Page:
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Lowering the duplicate patient record rate increases revenue cycle efficiency by improving the accuracy of information used to submit claims, collect payments, and provide care. Texas Health Resources, a 13-hospital system with more than 1 million patient registrations per year, reduced its duplicate patient record rate to 0.36 percent over six years—far less than an 8 percent duplicate record benchmark found in a 2008 RAND Corporation study.a Texas Health has also established an ongoing process to prevent the creation of duplicate records.
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Duplicate records detract from patient safety by giving providers a fragmented view of the patient’s medical history, thereby increasing the chances of medical error. The negative effect of a high duplicate record rate on the revenue cycle is not as widely recognized. Duplicate records affect a number of downstream financial activities as well as other key initiatives a hospital or health system may undertake, such as the implementation of an electronic health record (EHR) or a new patient registration system.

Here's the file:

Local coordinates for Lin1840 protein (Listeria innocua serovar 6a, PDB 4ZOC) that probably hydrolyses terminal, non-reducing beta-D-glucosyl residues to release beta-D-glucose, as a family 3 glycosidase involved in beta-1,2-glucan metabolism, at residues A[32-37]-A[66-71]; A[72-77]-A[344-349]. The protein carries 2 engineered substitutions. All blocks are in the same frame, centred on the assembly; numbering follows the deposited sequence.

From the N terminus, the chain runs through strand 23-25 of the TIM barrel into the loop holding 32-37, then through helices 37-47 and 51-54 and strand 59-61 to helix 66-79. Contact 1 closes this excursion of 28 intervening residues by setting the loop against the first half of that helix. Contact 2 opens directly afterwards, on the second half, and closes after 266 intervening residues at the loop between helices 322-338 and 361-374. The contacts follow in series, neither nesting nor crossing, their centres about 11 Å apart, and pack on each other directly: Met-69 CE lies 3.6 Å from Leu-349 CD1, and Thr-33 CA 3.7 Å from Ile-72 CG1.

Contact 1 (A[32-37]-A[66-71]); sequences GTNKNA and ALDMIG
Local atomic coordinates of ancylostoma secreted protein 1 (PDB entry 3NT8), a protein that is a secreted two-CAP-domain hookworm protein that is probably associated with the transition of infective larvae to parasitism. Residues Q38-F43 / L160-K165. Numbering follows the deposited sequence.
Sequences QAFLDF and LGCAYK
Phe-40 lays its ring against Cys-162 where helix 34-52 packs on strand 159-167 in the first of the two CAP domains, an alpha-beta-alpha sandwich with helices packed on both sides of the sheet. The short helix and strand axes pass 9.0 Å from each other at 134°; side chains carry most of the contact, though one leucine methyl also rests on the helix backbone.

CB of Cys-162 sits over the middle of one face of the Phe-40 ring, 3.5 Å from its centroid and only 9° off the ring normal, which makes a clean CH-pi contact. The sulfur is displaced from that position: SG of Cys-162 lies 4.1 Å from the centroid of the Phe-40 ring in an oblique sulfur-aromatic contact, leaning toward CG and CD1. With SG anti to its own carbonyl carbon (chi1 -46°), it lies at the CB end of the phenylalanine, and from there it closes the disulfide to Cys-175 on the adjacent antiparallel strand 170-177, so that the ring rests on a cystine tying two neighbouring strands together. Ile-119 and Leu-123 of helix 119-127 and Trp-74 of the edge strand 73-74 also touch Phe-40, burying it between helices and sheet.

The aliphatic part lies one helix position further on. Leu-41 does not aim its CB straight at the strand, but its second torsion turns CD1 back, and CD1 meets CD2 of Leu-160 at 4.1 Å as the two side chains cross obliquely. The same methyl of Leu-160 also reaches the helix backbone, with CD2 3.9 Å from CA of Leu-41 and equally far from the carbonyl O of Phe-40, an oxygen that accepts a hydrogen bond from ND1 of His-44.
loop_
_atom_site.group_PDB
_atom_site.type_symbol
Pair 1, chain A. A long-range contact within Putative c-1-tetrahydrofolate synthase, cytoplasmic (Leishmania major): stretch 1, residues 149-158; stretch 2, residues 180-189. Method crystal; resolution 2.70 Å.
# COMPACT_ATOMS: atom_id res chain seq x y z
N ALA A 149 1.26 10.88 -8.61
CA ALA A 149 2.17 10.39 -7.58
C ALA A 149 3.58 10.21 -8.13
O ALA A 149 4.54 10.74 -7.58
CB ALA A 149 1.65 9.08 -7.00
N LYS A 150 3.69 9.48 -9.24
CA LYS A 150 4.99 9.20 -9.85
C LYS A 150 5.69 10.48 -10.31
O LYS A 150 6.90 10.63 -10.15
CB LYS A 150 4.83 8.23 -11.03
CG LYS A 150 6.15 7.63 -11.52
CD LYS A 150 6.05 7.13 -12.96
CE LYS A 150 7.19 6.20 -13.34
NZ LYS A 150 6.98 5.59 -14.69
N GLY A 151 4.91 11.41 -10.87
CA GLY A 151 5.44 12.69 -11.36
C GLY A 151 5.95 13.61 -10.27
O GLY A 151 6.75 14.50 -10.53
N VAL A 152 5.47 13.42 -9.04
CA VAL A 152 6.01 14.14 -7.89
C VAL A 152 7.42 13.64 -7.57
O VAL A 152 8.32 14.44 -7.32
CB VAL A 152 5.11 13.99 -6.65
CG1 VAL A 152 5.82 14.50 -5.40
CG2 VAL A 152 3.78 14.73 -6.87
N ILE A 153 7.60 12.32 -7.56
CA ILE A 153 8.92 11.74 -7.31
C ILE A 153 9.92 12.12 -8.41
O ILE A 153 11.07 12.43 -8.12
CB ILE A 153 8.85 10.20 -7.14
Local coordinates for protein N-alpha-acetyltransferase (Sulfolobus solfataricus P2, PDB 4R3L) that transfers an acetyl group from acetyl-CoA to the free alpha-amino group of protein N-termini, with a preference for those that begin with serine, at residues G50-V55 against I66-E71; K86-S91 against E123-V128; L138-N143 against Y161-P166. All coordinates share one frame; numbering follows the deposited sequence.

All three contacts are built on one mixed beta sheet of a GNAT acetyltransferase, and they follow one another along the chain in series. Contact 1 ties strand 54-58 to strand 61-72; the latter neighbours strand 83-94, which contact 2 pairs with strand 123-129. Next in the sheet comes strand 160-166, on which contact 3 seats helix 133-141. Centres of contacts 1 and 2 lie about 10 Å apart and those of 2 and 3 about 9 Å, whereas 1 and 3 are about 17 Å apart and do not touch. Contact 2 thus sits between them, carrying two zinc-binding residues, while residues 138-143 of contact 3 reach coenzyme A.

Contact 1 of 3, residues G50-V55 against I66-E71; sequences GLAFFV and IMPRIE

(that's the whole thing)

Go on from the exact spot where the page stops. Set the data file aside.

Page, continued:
Direct impacts on payment. Incorrect identification of patients by registering a nickname, for example, instead of the legal name used on the health insurance policy, may result in denials, subsequent appeals, and delayed payments. Duplicate records may also lead to the repetition of lab or diagnostic tests already performed but documented in a different record. If the costs of these tests already have been paid by the insurance company, they will not be covered a second time, resulting in unreimbursed care for which the hospital cannot collect.